Finding out if my son is a late bloomer or has short stature

Ever since he was a toddler, Jase has always been on the smaller side. As he grew, he seemed to have found his growth curve for height in the mid to upper twenties on the standard growth percentile scale. And then about three years ago, his growth slowed down. And now at age 13, he is only in the fourth percentile for both weight and height.

To understand growth percentiles, think of it this way. If 100 thirteen-year-old boys stood in a room. 96 of them would be taller than Jase.  In other words, he is short. In fact, his 10-year-old sister is almost as tall as he is. (And yes, I know girls often grow faster at a younger age.)

Now there is a chance that Jase is just a late bloomer and one summer (or fall) he is going to grow several inches and catch up with the other boys. But since he has dropped so low in the height percentages and has not been growing the standard two inches that doctors expect kids to grow every year, Jase’s doctor suggested we get him checked out to ensure nothing else was wrong.

So, we made an appointment with a pediatric endocrinologist. Our doctor was awesome, explaining that he could be a late bloomer and how many kids have a slowdown of growth before they take off.  Both my husband and I had a few “late bloomer” traits from our own childhoods. But there were other areas to explore just to rule out any other problems. They would do a blood test to check the function of his thyroid, check hormone levels and to check for celiac disease. They also ordered a bone age test to evaluate how fast or slow his bones were maturing.

Jase was more worried about the blood draw than the bone test which is just an x-ray of his left hand and wrist. Jase had never had blood drawn or an x-ray before this. He did excellent with both tests. He didn’t seem worried about the result. Actually, he seemed happy that the doctor had noticed a little fuzz growing on his upper lip. (Looks like shaving will soon be in his future.)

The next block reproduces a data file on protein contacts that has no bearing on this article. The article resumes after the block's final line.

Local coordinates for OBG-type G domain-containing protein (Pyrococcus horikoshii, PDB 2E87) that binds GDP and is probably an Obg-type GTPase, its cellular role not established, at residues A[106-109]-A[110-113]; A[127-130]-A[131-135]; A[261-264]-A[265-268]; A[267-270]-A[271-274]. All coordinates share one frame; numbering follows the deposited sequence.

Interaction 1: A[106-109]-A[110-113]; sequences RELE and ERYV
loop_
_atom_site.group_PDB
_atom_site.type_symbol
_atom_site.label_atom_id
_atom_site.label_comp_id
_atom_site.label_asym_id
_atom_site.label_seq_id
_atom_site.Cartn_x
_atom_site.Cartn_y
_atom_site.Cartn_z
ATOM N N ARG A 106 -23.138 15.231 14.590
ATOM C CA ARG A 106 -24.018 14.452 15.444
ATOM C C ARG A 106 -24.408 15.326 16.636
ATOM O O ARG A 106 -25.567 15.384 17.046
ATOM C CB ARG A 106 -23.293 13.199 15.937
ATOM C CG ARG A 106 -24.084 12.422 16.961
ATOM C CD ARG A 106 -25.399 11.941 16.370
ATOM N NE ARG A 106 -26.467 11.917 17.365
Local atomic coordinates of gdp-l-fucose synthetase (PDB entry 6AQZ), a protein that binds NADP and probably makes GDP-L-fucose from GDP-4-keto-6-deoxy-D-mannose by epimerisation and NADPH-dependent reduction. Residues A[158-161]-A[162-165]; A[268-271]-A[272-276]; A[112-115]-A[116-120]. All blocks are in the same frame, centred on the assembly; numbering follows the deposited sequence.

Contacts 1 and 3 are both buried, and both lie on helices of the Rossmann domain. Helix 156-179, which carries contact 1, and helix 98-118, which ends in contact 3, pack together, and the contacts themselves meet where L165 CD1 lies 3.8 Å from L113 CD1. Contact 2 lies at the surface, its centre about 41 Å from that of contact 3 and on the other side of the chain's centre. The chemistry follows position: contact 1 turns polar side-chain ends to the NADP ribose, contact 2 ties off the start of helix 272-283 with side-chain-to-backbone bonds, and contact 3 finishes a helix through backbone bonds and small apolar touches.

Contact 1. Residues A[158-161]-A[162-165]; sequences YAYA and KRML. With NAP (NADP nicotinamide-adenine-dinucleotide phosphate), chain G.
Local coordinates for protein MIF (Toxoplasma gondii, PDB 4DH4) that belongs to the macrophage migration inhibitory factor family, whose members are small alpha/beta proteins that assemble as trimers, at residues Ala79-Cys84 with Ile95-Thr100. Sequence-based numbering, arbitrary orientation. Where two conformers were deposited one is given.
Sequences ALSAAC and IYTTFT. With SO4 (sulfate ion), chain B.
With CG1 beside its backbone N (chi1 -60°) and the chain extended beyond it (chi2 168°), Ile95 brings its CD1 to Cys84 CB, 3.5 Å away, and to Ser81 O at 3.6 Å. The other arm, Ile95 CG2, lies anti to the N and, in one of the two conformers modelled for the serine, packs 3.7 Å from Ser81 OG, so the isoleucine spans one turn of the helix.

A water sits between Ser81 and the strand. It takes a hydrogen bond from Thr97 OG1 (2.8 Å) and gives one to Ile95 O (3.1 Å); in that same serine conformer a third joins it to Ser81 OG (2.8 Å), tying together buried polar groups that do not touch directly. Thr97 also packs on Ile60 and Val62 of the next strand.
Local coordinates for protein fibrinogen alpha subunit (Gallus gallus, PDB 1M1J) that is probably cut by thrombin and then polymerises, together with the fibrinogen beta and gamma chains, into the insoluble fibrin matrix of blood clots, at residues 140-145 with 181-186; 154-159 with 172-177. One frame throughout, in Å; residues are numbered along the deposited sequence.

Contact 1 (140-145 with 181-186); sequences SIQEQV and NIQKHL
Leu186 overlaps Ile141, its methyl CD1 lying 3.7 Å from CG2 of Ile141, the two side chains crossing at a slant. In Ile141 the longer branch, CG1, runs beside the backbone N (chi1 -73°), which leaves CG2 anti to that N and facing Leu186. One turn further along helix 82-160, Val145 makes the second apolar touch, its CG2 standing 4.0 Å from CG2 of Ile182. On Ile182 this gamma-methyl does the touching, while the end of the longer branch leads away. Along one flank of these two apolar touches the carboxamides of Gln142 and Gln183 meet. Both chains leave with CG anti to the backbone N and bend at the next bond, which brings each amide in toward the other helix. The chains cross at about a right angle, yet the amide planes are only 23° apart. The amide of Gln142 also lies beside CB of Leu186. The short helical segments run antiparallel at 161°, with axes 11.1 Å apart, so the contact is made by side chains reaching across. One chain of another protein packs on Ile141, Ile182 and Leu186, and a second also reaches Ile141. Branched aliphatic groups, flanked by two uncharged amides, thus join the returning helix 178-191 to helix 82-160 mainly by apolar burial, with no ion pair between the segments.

A day later, we got the results from the bone age test. It showed his bones were measuring at 12 years six months, which is a standard deviation from his actual age of 13 years 1 month at the time of the test. Based on his test, his projected height will be 5 feet 8 inches. Of course, that is only a prediction and not a guarantee.

The blood test showed his thyroid was working just fine, and his level of growth hormone level was normal. Besides being a little low on vitamin D, everything checked out normal. Guess this leaves him being a late-bloomer!

Waiting for a growth spurt

Jase wasn’t a small baby. He was 8 pounds, 4 ounces and 22 inches at birth. In fact, in those first few months he was quite a chunky baby.

When he became a toddler, those pounds shed as he became active. And for those first few years, he was actually quite average, falling right at the 56% for height for his age.

But as he has grown, those percentages began dropping. And now at 12 years old, Jase is 55 inches which makes him in the 10th percentile for height. In other words, he is short. It means that out 100 boys, 90 of them will be taller than him.

His doctor said he is more the size of a 9-year-old. In fact, his 9-year-old sister is just 1 ½” shorter than he is. She is a bit on the tall side for her age but we know girls typically do grow quicker than boys before they hit puberty. Many times girls shoot up and reach their full height sooner than boys. My mom had reached her full height in the sixth grade. She towered over the boys but soon the boys started to grow, passing her. I have heard many stories of boys growing all the way up until they are 20 years old.

This gives us hope but genetics also plays a role in how tall Jase will be. There are quite a few short people in our family. My dad, brother and husband are all 5 foot 10 or shorter. But my father-in-law, brother-in-law and uncles are all tall (at least 6 feet or taller).

I am only 5’ 2”. My mom and mother-in-law are both about the same height as me. For women, this isn’t a problem. But there is a different stigma for men. Studies have shown that shorter men have lower salaries. And in studies, these men have also reported problems with dating. (I guess women don’t want to date someone as short or shorter than them.) Short men are often portrayed in movies as jealous (think Napoléon complex).

My husband has been quite worried about Jase being teased because he is short. So far that hasn’t happened. Thankfully, he was not the shortest boy in his class. We will just have to see what happens in middle school.

The good news for Jase is that he hasn’t hit puberty yet. My husband was about thirteen when he hit a big growth spurt. And this is what we hope comes for Jase. He may just be a late bloomer.

His doctor said at his next well-check appointment if falls below 5% on the growth chart or if he doesn’t grow at least 2” (he has been growing about 1 ½” a year), then she will request some tests to see if there is any problem. Or it could be that he is just a late bloomer and next summer he will shoot up. We will just have to wait and see.